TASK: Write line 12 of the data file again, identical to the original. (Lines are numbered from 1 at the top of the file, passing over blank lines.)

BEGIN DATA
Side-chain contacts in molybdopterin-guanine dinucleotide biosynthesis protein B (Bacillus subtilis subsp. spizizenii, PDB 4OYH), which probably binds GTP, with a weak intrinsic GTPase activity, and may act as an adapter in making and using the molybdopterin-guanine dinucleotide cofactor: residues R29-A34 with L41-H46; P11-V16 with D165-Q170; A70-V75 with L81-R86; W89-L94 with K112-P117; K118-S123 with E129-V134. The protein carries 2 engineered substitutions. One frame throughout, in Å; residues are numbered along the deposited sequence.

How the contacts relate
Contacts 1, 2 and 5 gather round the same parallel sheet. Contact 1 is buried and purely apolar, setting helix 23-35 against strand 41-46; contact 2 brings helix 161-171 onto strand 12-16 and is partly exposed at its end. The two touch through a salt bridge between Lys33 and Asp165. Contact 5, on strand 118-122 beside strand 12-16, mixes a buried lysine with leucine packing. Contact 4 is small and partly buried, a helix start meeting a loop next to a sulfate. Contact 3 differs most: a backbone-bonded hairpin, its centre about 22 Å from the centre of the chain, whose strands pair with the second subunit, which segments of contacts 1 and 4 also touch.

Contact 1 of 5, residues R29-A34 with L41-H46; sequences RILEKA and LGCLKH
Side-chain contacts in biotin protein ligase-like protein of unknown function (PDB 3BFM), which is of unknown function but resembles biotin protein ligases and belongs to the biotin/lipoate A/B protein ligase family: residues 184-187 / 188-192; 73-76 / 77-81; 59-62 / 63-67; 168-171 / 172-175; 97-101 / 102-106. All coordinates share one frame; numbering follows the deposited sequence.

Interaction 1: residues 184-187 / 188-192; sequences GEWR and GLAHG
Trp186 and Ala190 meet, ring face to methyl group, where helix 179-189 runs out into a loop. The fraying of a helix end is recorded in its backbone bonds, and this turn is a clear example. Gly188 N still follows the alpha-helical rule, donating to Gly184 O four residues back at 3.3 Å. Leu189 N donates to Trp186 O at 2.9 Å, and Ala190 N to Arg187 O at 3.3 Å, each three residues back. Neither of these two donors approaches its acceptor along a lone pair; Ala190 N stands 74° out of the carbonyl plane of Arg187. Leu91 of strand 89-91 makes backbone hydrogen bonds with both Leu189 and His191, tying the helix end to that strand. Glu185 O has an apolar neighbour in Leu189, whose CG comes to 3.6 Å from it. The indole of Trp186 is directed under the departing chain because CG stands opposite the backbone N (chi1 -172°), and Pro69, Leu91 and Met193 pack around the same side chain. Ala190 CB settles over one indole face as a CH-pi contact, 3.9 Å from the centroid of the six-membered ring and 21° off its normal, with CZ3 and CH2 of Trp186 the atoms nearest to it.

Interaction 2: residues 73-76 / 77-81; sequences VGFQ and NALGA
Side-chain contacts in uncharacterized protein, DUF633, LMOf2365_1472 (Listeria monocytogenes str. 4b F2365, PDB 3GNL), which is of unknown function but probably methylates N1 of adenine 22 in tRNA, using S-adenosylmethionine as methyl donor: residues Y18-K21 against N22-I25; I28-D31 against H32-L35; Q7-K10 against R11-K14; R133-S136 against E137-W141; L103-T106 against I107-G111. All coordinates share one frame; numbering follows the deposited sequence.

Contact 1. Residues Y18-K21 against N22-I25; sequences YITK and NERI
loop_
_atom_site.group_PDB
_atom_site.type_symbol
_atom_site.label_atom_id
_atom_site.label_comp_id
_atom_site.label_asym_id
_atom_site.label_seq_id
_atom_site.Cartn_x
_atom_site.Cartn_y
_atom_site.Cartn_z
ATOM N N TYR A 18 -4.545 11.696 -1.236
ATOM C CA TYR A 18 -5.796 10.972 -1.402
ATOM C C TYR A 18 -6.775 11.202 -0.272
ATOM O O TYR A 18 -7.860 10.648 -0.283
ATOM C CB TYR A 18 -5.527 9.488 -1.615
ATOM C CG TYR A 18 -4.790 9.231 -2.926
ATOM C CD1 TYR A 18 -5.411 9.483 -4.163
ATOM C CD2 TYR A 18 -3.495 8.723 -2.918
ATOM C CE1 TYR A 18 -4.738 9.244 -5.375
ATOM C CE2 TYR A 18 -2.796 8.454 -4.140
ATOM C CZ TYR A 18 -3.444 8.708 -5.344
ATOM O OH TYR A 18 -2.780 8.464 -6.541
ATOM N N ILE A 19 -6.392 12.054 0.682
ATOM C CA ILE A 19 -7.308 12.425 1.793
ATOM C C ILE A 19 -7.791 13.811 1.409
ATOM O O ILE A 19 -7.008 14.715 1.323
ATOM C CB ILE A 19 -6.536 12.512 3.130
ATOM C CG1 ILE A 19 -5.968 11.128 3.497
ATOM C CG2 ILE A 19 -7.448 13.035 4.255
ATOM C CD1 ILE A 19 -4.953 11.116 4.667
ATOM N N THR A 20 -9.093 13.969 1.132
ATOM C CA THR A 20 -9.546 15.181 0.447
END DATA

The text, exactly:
_atom_site.group_PDB